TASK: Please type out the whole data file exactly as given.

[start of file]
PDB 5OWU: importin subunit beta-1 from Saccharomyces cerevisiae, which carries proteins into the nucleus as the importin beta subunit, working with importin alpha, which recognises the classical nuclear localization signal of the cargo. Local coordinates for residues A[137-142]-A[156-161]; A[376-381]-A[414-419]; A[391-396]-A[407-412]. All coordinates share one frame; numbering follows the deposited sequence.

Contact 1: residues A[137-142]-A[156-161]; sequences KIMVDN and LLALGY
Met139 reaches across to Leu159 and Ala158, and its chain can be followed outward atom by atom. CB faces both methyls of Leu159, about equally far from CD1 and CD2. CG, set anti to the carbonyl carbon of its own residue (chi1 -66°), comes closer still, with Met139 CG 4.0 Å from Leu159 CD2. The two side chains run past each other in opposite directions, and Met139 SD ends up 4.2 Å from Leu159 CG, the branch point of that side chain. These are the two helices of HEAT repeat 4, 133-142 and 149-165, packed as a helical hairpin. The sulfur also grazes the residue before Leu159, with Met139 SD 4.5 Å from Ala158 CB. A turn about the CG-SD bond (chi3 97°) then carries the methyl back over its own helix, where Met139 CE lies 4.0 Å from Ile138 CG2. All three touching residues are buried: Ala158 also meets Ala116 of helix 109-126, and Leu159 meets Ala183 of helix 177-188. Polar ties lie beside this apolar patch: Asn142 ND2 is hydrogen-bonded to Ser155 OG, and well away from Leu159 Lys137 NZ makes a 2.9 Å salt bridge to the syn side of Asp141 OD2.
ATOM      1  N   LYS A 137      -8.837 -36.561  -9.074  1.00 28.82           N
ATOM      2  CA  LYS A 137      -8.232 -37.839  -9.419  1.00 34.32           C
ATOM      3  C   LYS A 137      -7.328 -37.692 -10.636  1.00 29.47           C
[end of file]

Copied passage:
PDB 5OWU: importin subunit beta-1 from Saccharomyces cerevisiae, which carries proteins into the nucleus as the importin beta subunit, working with importin alpha, which recognises the classical nuclear localization signal of the cargo. Local coordinates for residues A[137-142]-A[156-161]; A[376-381]-A[414-419]; A[391-396]-A[407-412]. All coordinates share one frame; numbering follows the deposited sequence.

Contact 1: residues A[137-142]-A[156-161]; sequences KIMVDN and LLALGY
Met139 reaches across to Leu159 and Ala158, and its chain can be followed outward atom by atom. CB faces both methyls of Leu159, about equally far from CD1 and CD2. CG, set anti to the carbonyl carbon of its own residue (chi1 -66°), comes closer still, with Met139 CG 4.0 Å from Leu159 CD2. The two side chains run past each other in opposite directions, and Met139 SD ends up 4.2 Å from Leu159 CG, the branch point of that side chain. These are the two helices of HEAT repeat 4, 133-142 and 149-165, packed as a helical hairpin. The sulfur also grazes the residue before Leu159, with Met139 SD 4.5 Å from Ala158 CB. A turn about the CG-SD bond (chi3 97°) then carries the methyl back over its own helix, where Met139 CE lies 4.0 Å from Ile138 CG2. All three touching residues are buried: Ala158 also meets Ala116 of helix 109-126, and Leu159 meets Ala183 of helix 177-188. Polar ties lie beside this apolar patch: Asn142 ND2 is hydrogen-bonded to Ser155 OG, and well away from Leu159 Lys137 NZ makes a 2.9 Å salt bridge to the syn side of Asp141 OD2.
ATOM      1  N   LYS A 137      -8.837 -36.561  -9.074  1.00 28.82           N
ATOM      2  CA  LYS A 137      -8.232 -37.839  -9.419  1.00 34.32           C
ATOM      3  C   LYS A 137      -7.328 -37.692 -10.636  1.00 29.47           C